Densho Digital Archive
Densho Visual History Collection
Title: Yosh Nakagawa Interview
Narrator: Yosh Nakagawa
Interviewer: Tom Ikeda
Location: Seattle, Washington
Date: December 7, 2004
Densho ID: denshovh-nyosh-01-0004

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TI: So I'm curious; this is, oh, 1936 or so, so a family of four. How would you describe sort of the relationship of the family? In particular, looking at your mother and father, how would you describe their relationship?

YN: That's interesting. When you look in the tradition of the days, I'm certain it was normal, because I knew no other family. As I grew up and saw the, the other cultural marriages, especially the Caucasian, I noticed there was a difference. So I always in my mind was somewhat embarrassed that my parents were not like my friends'. It is something that is a part of the culture of not being accepted for who you are.

TI: Well, how would you describe those differences? You say it was "different," something, that you grew up and it seemed normal, because that's what you knew. I mean, what, what were some examples of that?

YN: The two most obvious in my growing up, my parents did not speak fluent English. Number two, the food I ate was different. As a child, even as a child, I preferred that I bring sandwiches, not rice balls or anything else to school.

TI: Okay, so food and language.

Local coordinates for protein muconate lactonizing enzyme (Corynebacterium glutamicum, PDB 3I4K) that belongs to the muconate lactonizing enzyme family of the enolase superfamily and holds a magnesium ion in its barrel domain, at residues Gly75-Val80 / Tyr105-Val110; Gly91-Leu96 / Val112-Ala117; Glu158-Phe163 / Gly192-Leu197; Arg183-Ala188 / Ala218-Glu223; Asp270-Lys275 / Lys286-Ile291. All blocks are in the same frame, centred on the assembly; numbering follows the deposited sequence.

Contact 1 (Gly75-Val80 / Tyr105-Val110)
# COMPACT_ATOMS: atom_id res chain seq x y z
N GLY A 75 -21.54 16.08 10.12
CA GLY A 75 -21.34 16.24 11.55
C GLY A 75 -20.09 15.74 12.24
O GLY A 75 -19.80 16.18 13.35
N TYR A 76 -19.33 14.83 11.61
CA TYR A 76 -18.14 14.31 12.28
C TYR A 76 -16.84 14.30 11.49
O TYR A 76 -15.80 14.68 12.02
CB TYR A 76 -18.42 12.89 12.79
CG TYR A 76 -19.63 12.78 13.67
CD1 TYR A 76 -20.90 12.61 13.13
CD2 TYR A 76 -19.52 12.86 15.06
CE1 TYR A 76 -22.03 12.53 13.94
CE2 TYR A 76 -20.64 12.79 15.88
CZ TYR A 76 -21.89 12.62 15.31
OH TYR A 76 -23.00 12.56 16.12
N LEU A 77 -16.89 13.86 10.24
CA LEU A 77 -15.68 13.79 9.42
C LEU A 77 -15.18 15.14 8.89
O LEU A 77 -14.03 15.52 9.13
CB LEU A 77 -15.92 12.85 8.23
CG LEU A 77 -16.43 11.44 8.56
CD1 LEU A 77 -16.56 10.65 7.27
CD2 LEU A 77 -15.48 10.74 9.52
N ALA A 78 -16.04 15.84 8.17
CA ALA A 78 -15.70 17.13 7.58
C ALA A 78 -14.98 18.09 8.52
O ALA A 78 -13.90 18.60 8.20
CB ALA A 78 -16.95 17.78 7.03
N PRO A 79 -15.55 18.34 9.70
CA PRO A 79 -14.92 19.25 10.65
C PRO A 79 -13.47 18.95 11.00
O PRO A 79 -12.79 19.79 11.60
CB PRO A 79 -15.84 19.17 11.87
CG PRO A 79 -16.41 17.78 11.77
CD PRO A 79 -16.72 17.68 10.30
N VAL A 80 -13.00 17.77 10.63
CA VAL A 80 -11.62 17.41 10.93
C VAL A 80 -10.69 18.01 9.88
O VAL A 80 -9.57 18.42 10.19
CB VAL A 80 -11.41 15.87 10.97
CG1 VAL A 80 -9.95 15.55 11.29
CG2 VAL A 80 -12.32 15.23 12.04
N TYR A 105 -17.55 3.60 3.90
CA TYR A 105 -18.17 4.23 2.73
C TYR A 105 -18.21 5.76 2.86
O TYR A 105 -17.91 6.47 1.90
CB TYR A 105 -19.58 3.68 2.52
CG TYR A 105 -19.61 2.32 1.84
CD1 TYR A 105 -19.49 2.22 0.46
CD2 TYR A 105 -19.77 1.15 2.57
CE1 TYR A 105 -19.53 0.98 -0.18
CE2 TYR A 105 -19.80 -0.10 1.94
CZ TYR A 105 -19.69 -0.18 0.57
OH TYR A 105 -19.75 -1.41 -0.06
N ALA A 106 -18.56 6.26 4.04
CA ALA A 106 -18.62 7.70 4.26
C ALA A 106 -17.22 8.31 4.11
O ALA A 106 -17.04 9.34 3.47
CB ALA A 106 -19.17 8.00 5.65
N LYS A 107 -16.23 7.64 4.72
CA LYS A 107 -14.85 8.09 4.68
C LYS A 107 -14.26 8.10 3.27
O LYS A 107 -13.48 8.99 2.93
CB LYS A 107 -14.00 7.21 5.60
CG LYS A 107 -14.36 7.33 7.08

YN: Were the most obvious.

TI: Growing up, did you speak -- before you went to school -- did you speak Japanese or English?

YN: Again, I went to school, and that's before we were incarcerated, it was from kindergarten through the fourth, fourth grade. And in that period of time, I went to Japanese school along with going to the regular English school. So yes, I spoke Japanese in the sense of learning.

TI: But I was thinking about even in the home environment, like, did your mother speak to you in Japanese or English?

YN: No, we spoke pidgin; around English with idioms of Japanese. If it was the toilet, it might have been the benjo or whatever. They were more slang or pidgin than either/or. But I think, in honesty, the effort of speaking English in my family was a greater intentionality than speaking Japanese in the family, because my mother, at that time, had a grocery store, and much of her trade didn't speak Japanese, I'm certain.

TI: This is interesting. Something you said earlier, how originally your father came to, you said, make his fortune, and then the thinking would be to return to Japan. At some point, that thinking shifted, that he realized that America was going to be the home for his family. Do you have a sense of when that shift may have happened?

YN: I think the process started on the 7th of December, because my father was not sophisticated enough to know that everything was stacked against him before the 7th of December.

TI: Oh, so that's interesting. So growing up, even with the store and having children, growing up, there was still a sense that, that the family may go back to Japan.

YN: I'm certain.

TI: Okay, that's good. Okay, that's interesting.

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